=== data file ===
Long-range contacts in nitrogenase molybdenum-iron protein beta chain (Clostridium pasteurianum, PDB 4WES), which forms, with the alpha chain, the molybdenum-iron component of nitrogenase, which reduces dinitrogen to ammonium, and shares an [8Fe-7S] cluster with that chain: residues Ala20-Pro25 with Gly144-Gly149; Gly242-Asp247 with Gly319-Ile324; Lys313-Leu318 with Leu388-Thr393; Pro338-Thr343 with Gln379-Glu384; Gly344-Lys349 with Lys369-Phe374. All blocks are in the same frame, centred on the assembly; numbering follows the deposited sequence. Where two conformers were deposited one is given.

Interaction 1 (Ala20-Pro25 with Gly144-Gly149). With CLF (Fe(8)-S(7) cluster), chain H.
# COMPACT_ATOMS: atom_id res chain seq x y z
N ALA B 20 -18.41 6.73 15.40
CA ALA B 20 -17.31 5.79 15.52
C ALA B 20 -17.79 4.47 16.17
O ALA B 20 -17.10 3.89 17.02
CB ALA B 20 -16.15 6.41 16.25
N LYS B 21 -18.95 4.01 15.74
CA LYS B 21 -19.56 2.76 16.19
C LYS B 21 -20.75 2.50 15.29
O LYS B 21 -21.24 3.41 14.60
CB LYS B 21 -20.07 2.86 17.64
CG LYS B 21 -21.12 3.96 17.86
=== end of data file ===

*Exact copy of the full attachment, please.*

Long-range contacts in nitrogenase molybdenum-iron protein beta chain (Clostridium pasteurianum, PDB 4WES), which forms, with the alpha chain, the molybdenum-iron component of nitrogenase, which reduces dinitrogen to ammonium, and shares an [8Fe-7S] cluster with that chain: residues Ala20-Pro25 with Gly144-Gly149; Gly242-Asp247 with Gly319-Ile324; Lys313-Leu318 with Leu388-Thr393; Pro338-Thr343 with Gln379-Glu384; Gly344-Lys349 with Lys369-Phe374. All blocks are in the same frame, centred on the assembly; numbering follows the deposited sequence. Where two conformers were deposited one is given.

Interaction 1 (Ala20-Pro25 with Gly144-Gly149). With CLF (Fe(8)-S(7) cluster), chain H.
# COMPACT_ATOMS: atom_id res chain seq x y z
N ALA B 20 -18.41 6.73 15.40
CA ALA B 20 -17.31 5.79 15.52
C ALA B 20 -17.79 4.47 16.17
O ALA B 20 -17.10 3.89 17.02
CB ALA B 20 -16.15 6.41 16.25
N LYS B 21 -18.95 4.01 15.74
CA LYS B 21 -19.56 2.76 16.19
C LYS B 21 -20.75 2.50 15.29
O LYS B 21 -21.24 3.41 14.60
CB LYS B 21 -20.07 2.86 17.64
CG LYS B 21 -21.12 3.96 17.86